Investigating factors that influence scamming vulnerability through an online money scamming scenario.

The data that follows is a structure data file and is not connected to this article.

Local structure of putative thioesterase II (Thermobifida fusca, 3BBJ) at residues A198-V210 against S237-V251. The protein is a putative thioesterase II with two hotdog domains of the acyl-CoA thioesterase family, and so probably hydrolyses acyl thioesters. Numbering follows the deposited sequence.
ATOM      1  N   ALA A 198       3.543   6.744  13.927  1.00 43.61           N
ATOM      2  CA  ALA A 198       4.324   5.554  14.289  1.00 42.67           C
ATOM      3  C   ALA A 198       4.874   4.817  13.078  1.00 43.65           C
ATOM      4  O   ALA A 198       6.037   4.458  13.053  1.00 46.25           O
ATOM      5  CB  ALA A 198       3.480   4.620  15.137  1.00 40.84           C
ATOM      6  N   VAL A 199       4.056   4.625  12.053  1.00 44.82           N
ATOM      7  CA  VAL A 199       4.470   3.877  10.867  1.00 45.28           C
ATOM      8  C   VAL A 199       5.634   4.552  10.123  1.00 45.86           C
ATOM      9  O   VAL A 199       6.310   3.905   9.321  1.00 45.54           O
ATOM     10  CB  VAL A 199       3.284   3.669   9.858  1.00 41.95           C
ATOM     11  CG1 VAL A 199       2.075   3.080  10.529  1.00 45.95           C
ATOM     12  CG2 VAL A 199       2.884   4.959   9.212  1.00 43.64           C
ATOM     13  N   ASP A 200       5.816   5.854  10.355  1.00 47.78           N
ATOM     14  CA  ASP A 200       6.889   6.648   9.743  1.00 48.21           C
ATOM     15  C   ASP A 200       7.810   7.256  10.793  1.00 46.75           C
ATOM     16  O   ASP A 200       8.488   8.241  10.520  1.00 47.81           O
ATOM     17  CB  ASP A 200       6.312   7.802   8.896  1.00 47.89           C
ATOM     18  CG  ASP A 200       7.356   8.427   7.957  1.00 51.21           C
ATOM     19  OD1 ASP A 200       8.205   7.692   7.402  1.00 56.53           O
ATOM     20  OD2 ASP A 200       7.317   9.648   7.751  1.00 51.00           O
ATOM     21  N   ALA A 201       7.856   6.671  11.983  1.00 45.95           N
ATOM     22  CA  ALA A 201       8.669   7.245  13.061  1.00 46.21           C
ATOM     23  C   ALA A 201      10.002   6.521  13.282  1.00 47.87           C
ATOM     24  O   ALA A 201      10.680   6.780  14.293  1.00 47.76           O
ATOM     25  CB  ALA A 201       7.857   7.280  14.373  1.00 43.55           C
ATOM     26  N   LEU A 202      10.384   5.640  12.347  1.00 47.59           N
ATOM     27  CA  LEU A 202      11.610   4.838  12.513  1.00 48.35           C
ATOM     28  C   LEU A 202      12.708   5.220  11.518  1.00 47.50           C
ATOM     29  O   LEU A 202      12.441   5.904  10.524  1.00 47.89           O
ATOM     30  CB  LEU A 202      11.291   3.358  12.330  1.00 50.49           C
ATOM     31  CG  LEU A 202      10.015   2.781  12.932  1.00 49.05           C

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Attempts to maliciously influence people in an online environment, irrespective of the consequences, is dramatically escalating due to the growth of the internet. Furthermore, the change and development of social rules and norms from an offline environment to an online environment cause feelings of uncertainty regarding the authenticity of online communications and transactions. Thus, this led to the investigation of what makes an individual more susceptible to online manipulation such as fraud. Current understandings reveal certain demographic and personality factors result in an individual being more scam vulnerable. However, due to some conflicting research within this field of research, the present paper aims to review the previous literature regarding scamming vulnerability and overcome these uncertainties through the analysis of certain demographic and personality factors. Data was collected using snowballing and opportunity sampling techniques from 109 participants. The present study involved completing an email scam scenario from a low or high visceral approach, then completing the Online Trust Behaviour Scale (Taylor-Jones & Graff, 2014), the Gullibility Scale (Teunisse, 2016) and the Tromso Social Intelligence Scale (Silvera, Martinussen & Dahl, 2001). Results demonstrated that there was a main effect between age and the likelihood of compliance, and visceral influence and the likelihood of compliance. However, there was no interaction between these factors, nor was a significant effect found between gender and the likelihood of compliance. Additional analyses revealed that online trust significantly predicted the likelihood of compliance; however, gullibility and social intelligence were not significant contributors to predict the likelihood of compliance. Henceforth, the findings from the present study are later discussed in relation to prior research within the field of scamming vulnerability.
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